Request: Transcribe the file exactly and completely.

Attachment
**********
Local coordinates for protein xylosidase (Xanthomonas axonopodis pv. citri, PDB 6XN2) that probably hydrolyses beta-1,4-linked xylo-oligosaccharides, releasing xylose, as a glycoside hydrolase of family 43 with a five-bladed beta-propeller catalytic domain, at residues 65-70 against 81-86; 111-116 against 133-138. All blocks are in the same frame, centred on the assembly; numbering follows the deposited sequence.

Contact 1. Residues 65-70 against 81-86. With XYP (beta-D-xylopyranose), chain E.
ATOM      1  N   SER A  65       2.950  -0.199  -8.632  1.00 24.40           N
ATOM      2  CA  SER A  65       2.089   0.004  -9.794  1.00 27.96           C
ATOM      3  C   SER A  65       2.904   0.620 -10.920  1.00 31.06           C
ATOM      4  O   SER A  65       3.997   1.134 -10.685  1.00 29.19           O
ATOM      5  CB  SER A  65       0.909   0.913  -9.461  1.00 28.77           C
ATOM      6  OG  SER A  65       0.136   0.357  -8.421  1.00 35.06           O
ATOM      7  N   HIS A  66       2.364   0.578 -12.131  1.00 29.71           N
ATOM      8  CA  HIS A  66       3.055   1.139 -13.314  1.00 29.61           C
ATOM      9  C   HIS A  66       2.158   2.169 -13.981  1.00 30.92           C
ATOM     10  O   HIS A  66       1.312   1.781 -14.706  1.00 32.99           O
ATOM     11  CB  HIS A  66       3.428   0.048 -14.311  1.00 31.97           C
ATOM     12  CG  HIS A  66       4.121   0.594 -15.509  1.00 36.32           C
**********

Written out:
Local coordinates for protein xylosidase (Xanthomonas axonopodis pv. citri, PDB 6XN2) that probably hydrolyses beta-1,4-linked xylo-oligosaccharides, releasing xylose, as a glycoside hydrolase of family 43 with a five-bladed beta-propeller catalytic domain, at residues 65-70 against 81-86; 111-116 against 133-138. All blocks are in the same frame, centred on the assembly; numbering follows the deposited sequence.

Contact 1. Residues 65-70 against 81-86. With XYP (beta-D-xylopyranose), chain E.
ATOM      1  N   SER A  65       2.950  -0.199  -8.632  1.00 24.40           N
ATOM      2  CA  SER A  65       2.089   0.004  -9.794  1.00 27.96           C
ATOM      3  C   SER A  65       2.904   0.620 -10.920  1.00 31.06           C
ATOM      4  O   SER A  65       3.997   1.134 -10.685  1.00 29.19           O
ATOM      5  CB  SER A  65       0.909   0.913  -9.461  1.00 28.77           C
ATOM      6  OG  SER A  65       0.136   0.357  -8.421  1.00 35.06           O
ATOM      7  N   HIS A  66       2.364   0.578 -12.131  1.00 29.71           N
ATOM      8  CA  HIS A  66       3.055   1.139 -13.314  1.00 29.61           C
ATOM      9  C   HIS A  66       2.158   2.169 -13.981  1.00 30.92           C
ATOM     10  O   HIS A  66       1.312   1.781 -14.706  1.00 32.99           O
ATOM     11  CB  HIS A  66       3.428   0.048 -14.311  1.00 31.97           C
ATOM     12  CG  HIS A  66       4.121   0.594 -15.509  1.00 36.32           C